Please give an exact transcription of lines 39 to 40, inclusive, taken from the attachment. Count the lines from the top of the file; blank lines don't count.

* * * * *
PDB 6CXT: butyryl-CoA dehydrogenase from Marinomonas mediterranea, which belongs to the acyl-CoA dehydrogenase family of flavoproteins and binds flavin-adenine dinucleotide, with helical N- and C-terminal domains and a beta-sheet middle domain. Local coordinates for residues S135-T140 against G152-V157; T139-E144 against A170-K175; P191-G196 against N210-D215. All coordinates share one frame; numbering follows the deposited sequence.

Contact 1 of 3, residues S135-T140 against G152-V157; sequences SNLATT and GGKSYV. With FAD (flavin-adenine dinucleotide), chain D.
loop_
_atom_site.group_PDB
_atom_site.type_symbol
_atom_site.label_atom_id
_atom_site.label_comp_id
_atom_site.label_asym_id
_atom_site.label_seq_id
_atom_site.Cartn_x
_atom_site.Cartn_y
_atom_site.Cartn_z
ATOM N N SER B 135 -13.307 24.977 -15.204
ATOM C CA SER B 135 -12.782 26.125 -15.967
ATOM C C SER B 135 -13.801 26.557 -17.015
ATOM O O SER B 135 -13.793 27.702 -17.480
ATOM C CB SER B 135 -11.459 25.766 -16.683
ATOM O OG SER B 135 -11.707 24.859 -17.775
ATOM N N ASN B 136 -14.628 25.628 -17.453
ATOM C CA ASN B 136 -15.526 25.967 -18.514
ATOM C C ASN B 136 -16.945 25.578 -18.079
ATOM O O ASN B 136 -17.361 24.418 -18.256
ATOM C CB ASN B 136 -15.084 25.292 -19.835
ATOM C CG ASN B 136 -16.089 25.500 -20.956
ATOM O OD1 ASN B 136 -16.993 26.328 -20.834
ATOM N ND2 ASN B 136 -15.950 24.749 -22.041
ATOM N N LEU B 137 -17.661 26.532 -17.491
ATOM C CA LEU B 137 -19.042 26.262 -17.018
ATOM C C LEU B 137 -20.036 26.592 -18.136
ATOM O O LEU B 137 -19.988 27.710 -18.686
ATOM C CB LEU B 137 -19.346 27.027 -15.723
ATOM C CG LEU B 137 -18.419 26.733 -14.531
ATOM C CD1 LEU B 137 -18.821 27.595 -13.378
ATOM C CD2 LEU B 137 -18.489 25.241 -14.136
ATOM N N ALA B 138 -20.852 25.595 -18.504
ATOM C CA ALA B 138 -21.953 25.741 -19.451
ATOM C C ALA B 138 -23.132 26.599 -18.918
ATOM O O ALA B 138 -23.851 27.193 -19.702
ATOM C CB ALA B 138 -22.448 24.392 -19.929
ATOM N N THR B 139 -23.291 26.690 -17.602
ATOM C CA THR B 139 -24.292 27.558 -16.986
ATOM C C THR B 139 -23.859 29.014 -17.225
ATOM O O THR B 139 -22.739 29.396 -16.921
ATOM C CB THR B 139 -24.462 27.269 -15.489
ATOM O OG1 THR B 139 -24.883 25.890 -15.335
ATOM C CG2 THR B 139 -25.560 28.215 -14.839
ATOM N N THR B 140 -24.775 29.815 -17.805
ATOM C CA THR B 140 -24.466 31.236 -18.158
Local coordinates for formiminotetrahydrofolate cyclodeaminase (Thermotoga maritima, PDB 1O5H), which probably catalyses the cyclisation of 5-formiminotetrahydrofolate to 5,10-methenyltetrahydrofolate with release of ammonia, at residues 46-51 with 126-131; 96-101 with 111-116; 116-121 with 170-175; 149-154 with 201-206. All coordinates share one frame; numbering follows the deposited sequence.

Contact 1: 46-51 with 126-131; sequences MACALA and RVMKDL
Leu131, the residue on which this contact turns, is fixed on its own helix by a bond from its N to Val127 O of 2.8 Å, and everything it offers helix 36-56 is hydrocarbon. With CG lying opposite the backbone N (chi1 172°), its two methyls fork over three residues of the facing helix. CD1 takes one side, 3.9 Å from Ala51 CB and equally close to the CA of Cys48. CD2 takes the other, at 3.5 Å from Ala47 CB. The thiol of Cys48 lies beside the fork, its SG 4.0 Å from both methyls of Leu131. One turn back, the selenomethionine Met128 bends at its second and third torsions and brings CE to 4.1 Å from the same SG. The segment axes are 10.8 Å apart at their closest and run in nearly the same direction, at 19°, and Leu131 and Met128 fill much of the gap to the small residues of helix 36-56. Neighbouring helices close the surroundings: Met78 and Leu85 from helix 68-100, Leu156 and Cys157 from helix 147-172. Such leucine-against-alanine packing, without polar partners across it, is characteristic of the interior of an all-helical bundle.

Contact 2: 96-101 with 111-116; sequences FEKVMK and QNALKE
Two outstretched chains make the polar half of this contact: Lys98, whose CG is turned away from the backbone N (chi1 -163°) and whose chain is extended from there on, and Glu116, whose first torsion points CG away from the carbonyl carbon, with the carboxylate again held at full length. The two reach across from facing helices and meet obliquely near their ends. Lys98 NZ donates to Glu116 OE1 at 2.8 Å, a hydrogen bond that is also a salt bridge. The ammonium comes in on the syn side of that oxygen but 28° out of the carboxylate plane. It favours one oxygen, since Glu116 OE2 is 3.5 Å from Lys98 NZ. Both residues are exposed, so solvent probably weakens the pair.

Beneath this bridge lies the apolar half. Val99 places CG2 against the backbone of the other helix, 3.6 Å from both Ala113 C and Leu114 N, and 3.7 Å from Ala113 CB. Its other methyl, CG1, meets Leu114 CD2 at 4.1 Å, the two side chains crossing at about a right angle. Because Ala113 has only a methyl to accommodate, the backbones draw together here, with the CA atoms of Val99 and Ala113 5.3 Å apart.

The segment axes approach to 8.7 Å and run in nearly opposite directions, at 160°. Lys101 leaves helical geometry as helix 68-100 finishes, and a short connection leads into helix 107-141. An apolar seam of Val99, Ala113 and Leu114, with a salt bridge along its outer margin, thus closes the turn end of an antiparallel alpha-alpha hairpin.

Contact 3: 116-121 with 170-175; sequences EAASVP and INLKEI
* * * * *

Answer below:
ATOM C CB ALA B 138 -22.448 24.392 -19.929
ATOM N N THR B 139 -23.291 26.690 -17.602